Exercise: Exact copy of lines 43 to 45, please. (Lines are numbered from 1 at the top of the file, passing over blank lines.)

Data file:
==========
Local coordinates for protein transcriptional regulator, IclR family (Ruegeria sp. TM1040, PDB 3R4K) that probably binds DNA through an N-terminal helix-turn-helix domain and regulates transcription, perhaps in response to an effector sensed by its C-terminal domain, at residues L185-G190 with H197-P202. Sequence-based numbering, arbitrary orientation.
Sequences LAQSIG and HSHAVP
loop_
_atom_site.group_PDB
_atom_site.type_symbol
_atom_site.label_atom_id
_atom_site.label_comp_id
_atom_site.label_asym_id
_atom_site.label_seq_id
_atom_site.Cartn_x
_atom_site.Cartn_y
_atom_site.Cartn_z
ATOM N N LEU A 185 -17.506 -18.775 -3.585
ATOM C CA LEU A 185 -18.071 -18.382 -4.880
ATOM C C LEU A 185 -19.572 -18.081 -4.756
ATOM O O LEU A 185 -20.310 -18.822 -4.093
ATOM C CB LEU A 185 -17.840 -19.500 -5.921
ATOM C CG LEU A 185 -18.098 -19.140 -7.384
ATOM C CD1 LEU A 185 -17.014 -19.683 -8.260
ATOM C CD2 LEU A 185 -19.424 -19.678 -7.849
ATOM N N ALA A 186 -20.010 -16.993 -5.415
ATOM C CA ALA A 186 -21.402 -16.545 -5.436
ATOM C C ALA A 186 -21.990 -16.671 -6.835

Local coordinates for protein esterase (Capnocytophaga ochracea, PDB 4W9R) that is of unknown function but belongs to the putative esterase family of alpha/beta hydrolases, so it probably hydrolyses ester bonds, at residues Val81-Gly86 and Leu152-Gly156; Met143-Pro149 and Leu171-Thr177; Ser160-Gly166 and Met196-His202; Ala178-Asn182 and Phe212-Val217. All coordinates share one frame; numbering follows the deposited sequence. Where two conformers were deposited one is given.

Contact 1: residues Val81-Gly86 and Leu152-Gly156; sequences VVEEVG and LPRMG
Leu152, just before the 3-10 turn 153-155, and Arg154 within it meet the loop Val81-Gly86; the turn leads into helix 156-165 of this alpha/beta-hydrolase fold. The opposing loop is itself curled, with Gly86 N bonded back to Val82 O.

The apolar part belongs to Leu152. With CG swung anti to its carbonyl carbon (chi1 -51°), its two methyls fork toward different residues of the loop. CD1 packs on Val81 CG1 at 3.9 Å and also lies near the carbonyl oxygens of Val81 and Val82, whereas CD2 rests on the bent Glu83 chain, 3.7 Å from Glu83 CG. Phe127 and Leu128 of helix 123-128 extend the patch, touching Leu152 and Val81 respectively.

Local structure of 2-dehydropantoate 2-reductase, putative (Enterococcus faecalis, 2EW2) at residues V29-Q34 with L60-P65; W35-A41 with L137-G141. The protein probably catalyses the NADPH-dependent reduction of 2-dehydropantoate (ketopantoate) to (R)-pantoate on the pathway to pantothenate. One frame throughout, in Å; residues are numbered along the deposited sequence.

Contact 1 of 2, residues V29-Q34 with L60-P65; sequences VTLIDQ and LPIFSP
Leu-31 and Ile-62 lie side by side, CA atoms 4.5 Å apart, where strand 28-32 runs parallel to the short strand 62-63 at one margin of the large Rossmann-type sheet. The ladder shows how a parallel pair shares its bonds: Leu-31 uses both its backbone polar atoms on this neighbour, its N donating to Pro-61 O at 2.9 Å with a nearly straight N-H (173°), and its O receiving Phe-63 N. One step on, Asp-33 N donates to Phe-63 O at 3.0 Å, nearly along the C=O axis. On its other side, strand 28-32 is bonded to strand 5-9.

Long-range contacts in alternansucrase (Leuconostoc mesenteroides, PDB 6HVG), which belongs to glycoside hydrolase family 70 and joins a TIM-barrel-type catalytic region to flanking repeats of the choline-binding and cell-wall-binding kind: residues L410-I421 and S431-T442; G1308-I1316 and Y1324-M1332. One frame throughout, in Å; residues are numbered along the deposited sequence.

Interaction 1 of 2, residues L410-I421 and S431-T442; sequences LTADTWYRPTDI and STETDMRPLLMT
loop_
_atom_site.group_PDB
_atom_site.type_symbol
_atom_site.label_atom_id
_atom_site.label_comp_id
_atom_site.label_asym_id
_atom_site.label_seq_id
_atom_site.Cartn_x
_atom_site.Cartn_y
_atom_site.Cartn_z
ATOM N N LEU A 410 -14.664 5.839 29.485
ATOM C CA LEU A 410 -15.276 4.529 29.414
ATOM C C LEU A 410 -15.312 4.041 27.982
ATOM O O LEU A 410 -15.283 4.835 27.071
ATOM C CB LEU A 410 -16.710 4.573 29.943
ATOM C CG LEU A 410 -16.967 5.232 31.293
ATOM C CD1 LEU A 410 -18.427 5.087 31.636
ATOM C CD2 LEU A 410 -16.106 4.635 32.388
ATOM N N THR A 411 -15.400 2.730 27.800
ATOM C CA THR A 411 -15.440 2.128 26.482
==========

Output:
ATOM N N LEU A 410 -14.664 5.839 29.485
ATOM C CA LEU A 410 -15.276 4.529 29.414
ATOM C C LEU A 410 -15.312 4.041 27.982